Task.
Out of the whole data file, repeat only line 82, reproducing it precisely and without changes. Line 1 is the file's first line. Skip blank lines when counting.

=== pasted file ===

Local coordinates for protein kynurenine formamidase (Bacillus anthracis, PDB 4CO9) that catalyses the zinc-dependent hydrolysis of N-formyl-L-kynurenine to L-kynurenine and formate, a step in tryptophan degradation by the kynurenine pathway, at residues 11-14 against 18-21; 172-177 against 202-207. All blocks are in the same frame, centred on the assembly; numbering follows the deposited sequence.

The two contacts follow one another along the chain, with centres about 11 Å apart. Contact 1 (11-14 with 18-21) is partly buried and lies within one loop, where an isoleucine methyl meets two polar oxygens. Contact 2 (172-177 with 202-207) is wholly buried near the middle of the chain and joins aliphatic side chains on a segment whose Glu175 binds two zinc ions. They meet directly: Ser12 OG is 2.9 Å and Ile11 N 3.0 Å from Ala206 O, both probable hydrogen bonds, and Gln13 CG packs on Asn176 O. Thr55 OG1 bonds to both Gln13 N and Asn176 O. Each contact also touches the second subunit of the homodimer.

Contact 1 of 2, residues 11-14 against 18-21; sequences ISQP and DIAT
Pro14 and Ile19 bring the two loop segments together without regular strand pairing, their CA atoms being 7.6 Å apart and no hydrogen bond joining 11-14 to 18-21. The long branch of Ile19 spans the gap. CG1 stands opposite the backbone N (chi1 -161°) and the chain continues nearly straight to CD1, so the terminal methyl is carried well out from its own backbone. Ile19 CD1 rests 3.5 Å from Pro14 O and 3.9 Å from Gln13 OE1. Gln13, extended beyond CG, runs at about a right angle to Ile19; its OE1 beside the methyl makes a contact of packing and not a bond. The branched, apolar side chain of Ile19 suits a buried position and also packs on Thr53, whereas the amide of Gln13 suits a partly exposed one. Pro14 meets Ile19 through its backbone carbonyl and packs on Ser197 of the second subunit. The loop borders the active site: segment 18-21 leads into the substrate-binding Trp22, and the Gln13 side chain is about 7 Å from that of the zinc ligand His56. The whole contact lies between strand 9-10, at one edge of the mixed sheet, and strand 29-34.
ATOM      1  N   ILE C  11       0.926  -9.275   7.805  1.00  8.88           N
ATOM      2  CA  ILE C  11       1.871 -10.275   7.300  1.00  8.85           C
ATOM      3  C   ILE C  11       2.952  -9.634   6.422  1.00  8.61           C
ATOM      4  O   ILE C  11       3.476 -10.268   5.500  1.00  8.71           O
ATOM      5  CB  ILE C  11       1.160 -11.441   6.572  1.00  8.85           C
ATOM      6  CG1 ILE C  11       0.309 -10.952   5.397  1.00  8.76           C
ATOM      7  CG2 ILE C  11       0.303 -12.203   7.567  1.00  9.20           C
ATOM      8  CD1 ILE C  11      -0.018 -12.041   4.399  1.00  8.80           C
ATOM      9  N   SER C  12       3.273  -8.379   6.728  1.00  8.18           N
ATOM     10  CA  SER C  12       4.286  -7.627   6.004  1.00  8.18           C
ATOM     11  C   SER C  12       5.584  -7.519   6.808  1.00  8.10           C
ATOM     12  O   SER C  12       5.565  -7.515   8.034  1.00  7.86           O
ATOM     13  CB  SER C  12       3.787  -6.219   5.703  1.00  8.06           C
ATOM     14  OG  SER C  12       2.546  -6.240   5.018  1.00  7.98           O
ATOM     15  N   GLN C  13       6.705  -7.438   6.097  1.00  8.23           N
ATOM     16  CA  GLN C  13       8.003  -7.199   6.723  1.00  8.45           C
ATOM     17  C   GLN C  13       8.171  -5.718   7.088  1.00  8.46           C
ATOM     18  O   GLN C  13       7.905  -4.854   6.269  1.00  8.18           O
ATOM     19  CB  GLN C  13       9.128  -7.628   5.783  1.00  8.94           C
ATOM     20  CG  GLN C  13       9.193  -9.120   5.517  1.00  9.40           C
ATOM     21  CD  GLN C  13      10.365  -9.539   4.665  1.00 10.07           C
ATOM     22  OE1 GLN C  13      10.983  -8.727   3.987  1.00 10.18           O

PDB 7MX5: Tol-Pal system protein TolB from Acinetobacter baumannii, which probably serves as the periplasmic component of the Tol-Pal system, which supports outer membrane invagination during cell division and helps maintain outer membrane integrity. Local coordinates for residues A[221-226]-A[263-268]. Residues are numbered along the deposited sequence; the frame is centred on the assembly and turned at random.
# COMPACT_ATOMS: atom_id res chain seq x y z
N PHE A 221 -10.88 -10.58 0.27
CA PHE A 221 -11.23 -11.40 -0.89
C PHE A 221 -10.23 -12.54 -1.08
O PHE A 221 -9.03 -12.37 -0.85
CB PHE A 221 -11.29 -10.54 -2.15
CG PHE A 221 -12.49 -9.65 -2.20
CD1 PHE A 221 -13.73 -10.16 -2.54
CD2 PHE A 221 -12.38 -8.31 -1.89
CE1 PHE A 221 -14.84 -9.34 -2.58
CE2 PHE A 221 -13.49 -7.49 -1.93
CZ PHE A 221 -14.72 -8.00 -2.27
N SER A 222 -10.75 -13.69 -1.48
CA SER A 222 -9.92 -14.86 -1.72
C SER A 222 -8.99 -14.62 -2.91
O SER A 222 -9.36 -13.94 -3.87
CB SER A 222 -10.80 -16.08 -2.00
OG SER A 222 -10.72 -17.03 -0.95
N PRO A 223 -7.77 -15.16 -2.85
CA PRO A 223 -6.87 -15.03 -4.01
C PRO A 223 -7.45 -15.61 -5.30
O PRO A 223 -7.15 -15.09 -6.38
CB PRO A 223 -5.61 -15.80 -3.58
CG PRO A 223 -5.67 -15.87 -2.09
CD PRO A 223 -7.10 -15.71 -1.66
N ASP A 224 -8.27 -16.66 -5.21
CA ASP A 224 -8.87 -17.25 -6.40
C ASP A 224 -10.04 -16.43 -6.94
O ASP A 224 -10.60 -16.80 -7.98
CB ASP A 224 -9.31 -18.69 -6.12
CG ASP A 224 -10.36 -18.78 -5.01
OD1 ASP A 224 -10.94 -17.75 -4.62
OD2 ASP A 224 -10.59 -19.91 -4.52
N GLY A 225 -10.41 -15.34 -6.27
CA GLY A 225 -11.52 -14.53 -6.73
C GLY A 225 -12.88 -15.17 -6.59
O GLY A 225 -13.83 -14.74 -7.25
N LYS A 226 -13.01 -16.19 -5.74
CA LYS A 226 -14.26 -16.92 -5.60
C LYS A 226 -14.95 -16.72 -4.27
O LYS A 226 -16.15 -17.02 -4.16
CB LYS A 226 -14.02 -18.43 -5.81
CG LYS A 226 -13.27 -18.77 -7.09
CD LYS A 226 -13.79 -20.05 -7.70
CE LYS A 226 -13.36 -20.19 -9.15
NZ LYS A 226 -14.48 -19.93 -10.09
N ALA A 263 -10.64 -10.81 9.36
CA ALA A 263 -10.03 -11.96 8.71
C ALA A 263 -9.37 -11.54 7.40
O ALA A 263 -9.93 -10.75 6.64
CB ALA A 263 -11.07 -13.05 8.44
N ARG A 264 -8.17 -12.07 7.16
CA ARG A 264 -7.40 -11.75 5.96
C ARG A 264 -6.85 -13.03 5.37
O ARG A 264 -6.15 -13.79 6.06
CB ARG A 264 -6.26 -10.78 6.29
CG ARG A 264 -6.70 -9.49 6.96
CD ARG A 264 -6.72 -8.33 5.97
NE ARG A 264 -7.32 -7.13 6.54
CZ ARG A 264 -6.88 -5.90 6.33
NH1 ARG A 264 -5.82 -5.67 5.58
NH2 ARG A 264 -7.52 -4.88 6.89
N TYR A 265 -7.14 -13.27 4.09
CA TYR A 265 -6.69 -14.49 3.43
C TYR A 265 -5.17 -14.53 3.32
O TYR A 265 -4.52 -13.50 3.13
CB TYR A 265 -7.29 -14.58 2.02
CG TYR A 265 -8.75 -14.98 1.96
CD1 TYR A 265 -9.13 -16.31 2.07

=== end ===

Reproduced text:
O ARG A 264 -6.15 -13.79 6.06